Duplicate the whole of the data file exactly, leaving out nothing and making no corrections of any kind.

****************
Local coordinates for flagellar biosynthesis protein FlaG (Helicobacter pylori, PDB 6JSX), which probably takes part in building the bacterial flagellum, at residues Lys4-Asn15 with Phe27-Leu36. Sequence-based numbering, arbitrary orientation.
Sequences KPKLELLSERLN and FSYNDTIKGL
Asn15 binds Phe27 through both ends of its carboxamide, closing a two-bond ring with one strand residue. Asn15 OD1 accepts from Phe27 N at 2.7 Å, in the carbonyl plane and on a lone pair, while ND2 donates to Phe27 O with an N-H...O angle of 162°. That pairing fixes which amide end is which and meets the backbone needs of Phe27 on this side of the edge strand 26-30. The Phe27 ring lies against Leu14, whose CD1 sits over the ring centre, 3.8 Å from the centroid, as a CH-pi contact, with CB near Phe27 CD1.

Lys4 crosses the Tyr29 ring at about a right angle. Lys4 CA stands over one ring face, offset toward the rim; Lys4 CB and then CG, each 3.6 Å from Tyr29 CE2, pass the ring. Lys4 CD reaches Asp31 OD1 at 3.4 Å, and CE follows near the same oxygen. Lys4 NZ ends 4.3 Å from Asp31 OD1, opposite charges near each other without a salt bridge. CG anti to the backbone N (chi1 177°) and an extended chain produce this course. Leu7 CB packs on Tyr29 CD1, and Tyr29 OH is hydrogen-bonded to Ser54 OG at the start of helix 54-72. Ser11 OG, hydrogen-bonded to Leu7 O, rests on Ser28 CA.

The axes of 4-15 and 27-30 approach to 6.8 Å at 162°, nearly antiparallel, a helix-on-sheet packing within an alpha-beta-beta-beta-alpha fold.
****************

Local coordinates for flagellar biosynthesis protein FlaG (Helicobacter pylori, PDB 6JSX), which probably takes part in building the bacterial flagellum, at residues Lys4-Asn15 with Phe27-Leu36. Sequence-based numbering, arbitrary orientation.
Sequences KPKLELLSERLN and FSYNDTIKGL
Asn15 binds Phe27 through both ends of its carboxamide, closing a two-bond ring with one strand residue. Asn15 OD1 accepts from Phe27 N at 2.7 Å, in the carbonyl plane and on a lone pair, while ND2 donates to Phe27 O with an N-H...O angle of 162°. That pairing fixes which amide end is which and meets the backbone needs of Phe27 on this side of the edge strand 26-30. The Phe27 ring lies against Leu14, whose CD1 sits over the ring centre, 3.8 Å from the centroid, as a CH-pi contact, with CB near Phe27 CD1.

Lys4 crosses the Tyr29 ring at about a right angle. Lys4 CA stands over one ring face, offset toward the rim; Lys4 CB and then CG, each 3.6 Å from Tyr29 CE2, pass the ring. Lys4 CD reaches Asp31 OD1 at 3.4 Å, and CE follows near the same oxygen. Lys4 NZ ends 4.3 Å from Asp31 OD1, opposite charges near each other without a salt bridge. CG anti to the backbone N (chi1 177°) and an extended chain produce this course. Leu7 CB packs on Tyr29 CD1, and Tyr29 OH is hydrogen-bonded to Ser54 OG at the start of helix 54-72. Ser11 OG, hydrogen-bonded to Leu7 O, rests on Ser28 CA.

The axes of 4-15 and 27-30 approach to 6.8 Å at 162°, nearly antiparallel, a helix-on-sheet packing within an alpha-beta-beta-beta-alpha fold.